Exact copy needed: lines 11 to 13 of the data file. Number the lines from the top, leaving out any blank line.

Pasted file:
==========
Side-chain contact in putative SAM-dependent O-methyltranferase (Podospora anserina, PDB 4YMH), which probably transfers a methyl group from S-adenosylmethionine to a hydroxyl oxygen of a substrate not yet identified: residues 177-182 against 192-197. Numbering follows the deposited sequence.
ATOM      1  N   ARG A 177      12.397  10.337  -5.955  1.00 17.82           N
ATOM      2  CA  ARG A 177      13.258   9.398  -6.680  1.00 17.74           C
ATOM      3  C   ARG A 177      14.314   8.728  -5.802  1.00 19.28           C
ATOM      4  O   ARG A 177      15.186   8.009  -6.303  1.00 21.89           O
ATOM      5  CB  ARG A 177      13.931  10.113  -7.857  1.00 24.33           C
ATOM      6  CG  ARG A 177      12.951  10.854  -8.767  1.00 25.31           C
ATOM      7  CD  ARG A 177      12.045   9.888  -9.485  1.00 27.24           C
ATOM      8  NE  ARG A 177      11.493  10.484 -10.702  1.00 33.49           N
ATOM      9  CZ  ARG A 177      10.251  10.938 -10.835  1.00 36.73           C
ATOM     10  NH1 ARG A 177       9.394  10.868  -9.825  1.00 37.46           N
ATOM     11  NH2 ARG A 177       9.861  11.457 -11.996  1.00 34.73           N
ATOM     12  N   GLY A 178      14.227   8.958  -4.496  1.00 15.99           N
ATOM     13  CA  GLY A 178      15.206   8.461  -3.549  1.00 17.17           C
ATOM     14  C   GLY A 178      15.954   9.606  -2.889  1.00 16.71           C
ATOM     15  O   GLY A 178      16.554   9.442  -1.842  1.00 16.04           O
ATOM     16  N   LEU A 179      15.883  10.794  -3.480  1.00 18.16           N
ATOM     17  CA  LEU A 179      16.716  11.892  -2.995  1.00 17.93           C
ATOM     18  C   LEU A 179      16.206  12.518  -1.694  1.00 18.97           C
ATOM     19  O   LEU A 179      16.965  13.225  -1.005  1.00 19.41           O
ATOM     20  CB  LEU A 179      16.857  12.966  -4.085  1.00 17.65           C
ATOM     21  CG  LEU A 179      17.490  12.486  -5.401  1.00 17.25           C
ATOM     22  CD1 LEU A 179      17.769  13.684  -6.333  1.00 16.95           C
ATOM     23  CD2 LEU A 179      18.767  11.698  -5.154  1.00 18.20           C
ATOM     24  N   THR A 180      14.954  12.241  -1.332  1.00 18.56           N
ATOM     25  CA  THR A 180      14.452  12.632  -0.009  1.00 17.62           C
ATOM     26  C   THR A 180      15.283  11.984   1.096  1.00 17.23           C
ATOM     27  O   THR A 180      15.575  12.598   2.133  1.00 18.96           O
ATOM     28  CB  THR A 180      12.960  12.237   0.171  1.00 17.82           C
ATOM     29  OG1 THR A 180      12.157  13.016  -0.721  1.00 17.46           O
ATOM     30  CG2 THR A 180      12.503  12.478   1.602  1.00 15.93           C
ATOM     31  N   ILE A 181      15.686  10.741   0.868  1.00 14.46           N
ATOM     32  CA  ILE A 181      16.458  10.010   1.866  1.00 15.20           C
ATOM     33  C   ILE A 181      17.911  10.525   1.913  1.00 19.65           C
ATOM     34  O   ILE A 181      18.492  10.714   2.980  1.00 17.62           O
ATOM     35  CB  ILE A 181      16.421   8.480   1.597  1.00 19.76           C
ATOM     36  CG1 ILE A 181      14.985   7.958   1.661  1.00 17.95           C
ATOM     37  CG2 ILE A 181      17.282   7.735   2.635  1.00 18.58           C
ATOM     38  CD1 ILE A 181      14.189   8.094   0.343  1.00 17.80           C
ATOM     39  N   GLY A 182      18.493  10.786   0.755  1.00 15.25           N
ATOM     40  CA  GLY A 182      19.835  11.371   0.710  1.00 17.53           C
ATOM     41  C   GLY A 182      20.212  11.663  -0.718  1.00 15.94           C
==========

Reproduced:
ATOM     10  NH1 ARG A 177       9.394  10.868  -9.825  1.00 37.46           N
ATOM     11  NH2 ARG A 177       9.861  11.457 -11.996  1.00 34.73           N
ATOM     12  N   GLY A 178      14.227   8.958  -4.496  1.00 15.99           N